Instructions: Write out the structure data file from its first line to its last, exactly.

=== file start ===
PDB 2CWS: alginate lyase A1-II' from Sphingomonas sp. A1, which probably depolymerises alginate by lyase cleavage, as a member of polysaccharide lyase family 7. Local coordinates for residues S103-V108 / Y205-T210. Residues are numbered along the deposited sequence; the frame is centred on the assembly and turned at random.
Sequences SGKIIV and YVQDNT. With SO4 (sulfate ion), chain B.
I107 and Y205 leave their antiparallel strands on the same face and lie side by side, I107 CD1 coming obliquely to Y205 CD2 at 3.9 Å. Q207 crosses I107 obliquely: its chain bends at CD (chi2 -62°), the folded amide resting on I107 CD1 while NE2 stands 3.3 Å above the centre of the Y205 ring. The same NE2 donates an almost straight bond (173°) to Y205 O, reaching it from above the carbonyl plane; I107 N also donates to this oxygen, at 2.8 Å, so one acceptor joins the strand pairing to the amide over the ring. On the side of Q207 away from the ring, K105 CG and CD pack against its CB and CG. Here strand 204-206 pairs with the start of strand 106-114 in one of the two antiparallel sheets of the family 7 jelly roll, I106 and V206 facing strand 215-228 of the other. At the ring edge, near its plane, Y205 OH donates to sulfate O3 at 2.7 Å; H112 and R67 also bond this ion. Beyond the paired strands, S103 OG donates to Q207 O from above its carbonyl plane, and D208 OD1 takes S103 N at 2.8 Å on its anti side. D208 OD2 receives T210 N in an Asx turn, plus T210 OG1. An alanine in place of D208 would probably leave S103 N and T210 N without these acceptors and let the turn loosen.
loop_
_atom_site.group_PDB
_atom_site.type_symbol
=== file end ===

PDB 2CWS: alginate lyase A1-II' from Sphingomonas sp. A1, which probably depolymerises alginate by lyase cleavage, as a member of polysaccharide lyase family 7. Local coordinates for residues S103-V108 / Y205-T210. Residues are numbered along the deposited sequence; the frame is centred on the assembly and turned at random.
Sequences SGKIIV and YVQDNT. With SO4 (sulfate ion), chain B.
I107 and Y205 leave their antiparallel strands on the same face and lie side by side, I107 CD1 coming obliquely to Y205 CD2 at 3.9 Å. Q207 crosses I107 obliquely: its chain bends at CD (chi2 -62°), the folded amide resting on I107 CD1 while NE2 stands 3.3 Å above the centre of the Y205 ring. The same NE2 donates an almost straight bond (173°) to Y205 O, reaching it from above the carbonyl plane; I107 N also donates to this oxygen, at 2.8 Å, so one acceptor joins the strand pairing to the amide over the ring. On the side of Q207 away from the ring, K105 CG and CD pack against its CB and CG. Here strand 204-206 pairs with the start of strand 106-114 in one of the two antiparallel sheets of the family 7 jelly roll, I106 and V206 facing strand 215-228 of the other. At the ring edge, near its plane, Y205 OH donates to sulfate O3 at 2.7 Å; H112 and R67 also bond this ion. Beyond the paired strands, S103 OG donates to Q207 O from above its carbonyl plane, and D208 OD1 takes S103 N at 2.8 Å on its anti side. D208 OD2 receives T210 N in an Asx turn, plus T210 OG1. An alanine in place of D208 would probably leave S103 N and T210 N without these acceptors and let the turn loosen.
loop_
_atom_site.group_PDB
_atom_site.type_symbol